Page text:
When I was speaking about this the response from my friend Minh was a disappointed “White man advises fellow white men on entry level supermarket snacks.”
So here it is.
Throughout my life there have been a few experiences where I’ve just thought, “Damn, I’m very white”. Now that’s not to say that there’s anything wrong with that, there are some situations where you can feel a little out of place. Preparing for this digital artefact was one of those times.
It was after work on a Monday night, the city was bustling; suits on their way home, others doing their shopping. I was making my way downtown, walking fast, faces passed en route to Citi Super, the Asian grocers at Town Hall. I go there often, so it’s not an unfamiliar place but that doesn’t stop it from being somewhat intimidating. I didn’t grow up with much of the food there, and can’t speak any of the languages so my experience is probably very different to their average customer. Now, this isn’t one of those little shops that cater to the Asiaphiles whose interest in eastern cuisine venture no farther than Pocky and matcha; no, this place is the real deal.
The instant noodle section takes pride of place near the fridges. An entire isle dedicated to a food resembling early 2000’s Justin Timberlake is breathtaking. The obvious language barrier is tough, so it’s not so much about what is written on the packets, but the funny cartoons or bright colours that catch my eye. I’m standing there for what feels like forever. Just staring blankly at the wall of noodles. An older Chinese couple are watching me as I pick up packet after packet inspecting the flavour and country of origin. I open google to aid in my investigation. They giggle and keep walking. I’m not in Kansas anymore.
I make my selection, packets from all over the place. Enough of a variety to gain a better understanding of each area’s different flavours. At the counter, the attendant unpacks the basket. She sees the assorted noodles and giggles. “It’s for an assignment” I offer, hoping she would understand. “Is there a brand you like that I should try?” She asks if I can handle chilli.
“Damn, I’m very white”
This, I feel is one of the key epiphanies from my experience with the topic of instant noodles. The “Damn, I’m very white” phase is a rather crass way of conveying it, but I think it sort of works. Not having grown up with any specific Asian influence, but the ‘western’ bastardisations popular dishes shaped my understanding of the region’s cuisine. Now, I’ve been lucky enough to be exposed to more authentic food, which has definitely changed how I viewed and interacted with it. But over that time there’s been one thing that has remained a constant, the instant noodle. When I was younger I ate the heinous yellow Maggi noodles that part of many people’s childhood. Then progressing to varieties more true to their origins. There’s a familiarity between them, but they can be just so far removed from each other as well.
What has become one of the most interesting parts of my experience throughout this assignment is how instant noodles are utilised across the globe. Necessity is the mother of invention, and they were born through post-war necessity. But now, they serve a different purpose to different communities. Prior to this, I would have considered instant noodles to be a snack food. They’re cheap, not particularly nutritional, and sold in convenience stores. To me they weren’t a meal. Many in the west would share the same sentiment; they’re a student, a last resort. But across Asia instant noodles are seen so differently, they’re almost revered.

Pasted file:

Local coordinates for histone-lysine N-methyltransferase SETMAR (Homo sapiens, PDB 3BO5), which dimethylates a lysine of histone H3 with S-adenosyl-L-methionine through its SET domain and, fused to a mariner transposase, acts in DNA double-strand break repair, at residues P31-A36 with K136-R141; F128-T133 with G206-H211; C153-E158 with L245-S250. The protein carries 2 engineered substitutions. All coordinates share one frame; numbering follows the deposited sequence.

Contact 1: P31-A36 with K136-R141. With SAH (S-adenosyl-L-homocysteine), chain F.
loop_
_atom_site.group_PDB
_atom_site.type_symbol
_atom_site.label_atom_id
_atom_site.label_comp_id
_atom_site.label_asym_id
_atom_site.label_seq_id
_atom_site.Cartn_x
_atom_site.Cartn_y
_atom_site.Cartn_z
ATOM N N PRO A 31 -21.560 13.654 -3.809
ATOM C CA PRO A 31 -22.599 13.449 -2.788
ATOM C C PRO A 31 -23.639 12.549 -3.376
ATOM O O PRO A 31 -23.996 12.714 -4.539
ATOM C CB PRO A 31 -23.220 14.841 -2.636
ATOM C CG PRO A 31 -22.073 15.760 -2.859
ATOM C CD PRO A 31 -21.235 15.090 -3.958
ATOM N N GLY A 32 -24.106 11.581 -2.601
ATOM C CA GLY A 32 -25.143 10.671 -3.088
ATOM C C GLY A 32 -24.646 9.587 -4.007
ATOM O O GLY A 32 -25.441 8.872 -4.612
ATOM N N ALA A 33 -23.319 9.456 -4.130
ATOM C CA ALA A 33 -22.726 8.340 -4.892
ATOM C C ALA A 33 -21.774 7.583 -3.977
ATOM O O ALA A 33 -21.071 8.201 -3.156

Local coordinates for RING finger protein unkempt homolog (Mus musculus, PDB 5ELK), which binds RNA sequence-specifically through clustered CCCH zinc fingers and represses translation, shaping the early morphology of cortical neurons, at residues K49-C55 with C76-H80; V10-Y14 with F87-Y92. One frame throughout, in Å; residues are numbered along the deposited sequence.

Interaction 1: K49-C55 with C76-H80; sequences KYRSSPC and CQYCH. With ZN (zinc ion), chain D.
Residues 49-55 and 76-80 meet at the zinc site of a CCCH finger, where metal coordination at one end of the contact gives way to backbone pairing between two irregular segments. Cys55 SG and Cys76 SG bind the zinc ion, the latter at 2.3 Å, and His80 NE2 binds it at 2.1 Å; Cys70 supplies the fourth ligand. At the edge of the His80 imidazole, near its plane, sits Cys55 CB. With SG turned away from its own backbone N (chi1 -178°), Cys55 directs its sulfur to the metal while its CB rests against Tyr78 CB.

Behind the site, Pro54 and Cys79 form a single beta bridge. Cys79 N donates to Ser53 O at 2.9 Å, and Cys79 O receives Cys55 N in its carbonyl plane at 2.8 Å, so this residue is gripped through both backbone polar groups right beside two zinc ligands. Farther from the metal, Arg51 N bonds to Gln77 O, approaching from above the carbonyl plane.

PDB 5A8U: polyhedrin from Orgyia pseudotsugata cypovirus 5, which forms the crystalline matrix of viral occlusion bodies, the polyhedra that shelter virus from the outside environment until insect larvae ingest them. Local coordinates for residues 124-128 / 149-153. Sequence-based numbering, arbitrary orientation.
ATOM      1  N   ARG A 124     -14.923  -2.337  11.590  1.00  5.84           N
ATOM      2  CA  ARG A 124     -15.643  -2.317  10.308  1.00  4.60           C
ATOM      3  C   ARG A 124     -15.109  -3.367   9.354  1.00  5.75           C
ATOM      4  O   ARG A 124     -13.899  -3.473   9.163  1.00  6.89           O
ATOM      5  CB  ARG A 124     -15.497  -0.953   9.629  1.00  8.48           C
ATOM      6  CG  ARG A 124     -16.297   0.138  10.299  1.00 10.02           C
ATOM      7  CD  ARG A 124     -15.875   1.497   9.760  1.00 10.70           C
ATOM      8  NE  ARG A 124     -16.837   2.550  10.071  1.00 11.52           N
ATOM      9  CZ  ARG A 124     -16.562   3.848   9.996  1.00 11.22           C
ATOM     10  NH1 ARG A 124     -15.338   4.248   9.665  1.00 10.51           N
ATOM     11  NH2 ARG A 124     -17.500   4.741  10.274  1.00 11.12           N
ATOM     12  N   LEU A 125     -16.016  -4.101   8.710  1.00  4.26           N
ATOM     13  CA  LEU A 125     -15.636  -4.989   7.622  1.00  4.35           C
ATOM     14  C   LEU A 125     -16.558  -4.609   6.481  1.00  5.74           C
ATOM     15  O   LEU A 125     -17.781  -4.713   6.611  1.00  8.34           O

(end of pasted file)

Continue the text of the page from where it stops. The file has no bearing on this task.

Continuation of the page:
Rachel Bartholomeusz wrote a great article for SBS in 2016, also highlighting the disparity between how instant noodles are perceived globally. She detailed her time travelling across Asia, having to dodge the synonymous Styrofoam cups at every turn. Bartholomeusz also spoke to Dan Hong, the executive chef of Merivale joints Ms. G’s and Mr Wong. Hong made a point that I think really ties speaks to why there is this difference of opinion on the noodles. He said, “In Asian culture, it’s like the sandwich. We don’t have sandwiches, we have instant noodles.” So while convenience may play a part in why they are now so popular it’s deeper than that, it goes back to their origins. When the US gave Japan flour and said for them to make bread they said no we will make what we know, and the instant noodle was born. I found Dan’s comment about noodles being Asia’s sandwich… profound? At least it has helped me to understand where the (not) obsession, but respect for the instant noodle came from.
My video is an investigation into the many varieties of instant noodles that can be found across Asia and at home. I think that understanding the different types of noodles is important in learning how they can be utilised. One of the things that was most influential in my thoughts on this was what the noodles represent or replicate. The Maggi noodles we see lining the selves of Woolworths and Coles are snack food because that’s how they are presented. Instant noodles won’t be taken seriously in Australia until there is some sort of finesse with them. The noodles I tried from across Asia hard a deeper level of everything to them. They were ‘convenient’ takes on actual dishes, and I think that makes a massive difference to how cultures perceive them.
Fantastic Oriental ⭐
Maggi Chicken Noodles ⭐
Indo Mie Mi Goreng ⭐⭐⭐⭐⭐⭐⭐⭐
SuperMi Mi Goreng Traditional ⭐⭐⭐⭐⭐⭐⭐⭐
MAMA Shrimp Creamy Tom Yum ⭐⭐⭐⭐⭐
Nongshim SOON Veggie Ramyun ⭐⭐⭐⭐
Nongshim Mr. Bibim Stir-Fried Kimchi ⭐⭐⭐⭐⭐⭐⭐⭐
Nongshim Zha Wang Roasted Blackbean Sauce ⭐⭐⭐⭐⭐⭐⭐
Nissin Tonkotsu Flavor ⭐⭐⭐⭐⭐⭐⭐
SamYang Hot Chicken Flavor 🔥
SamYang Hot Chicken Flavor ‘2 x Spicy’ 🔥🔥
Bartholomeusz, R. (2016). Embrace the instant noodle. [online] SBS. Available at: http://www.sbs.com.au/food/article/2016/01/25/embrace-instant-noodle [Accessed 25 Oct. 2017].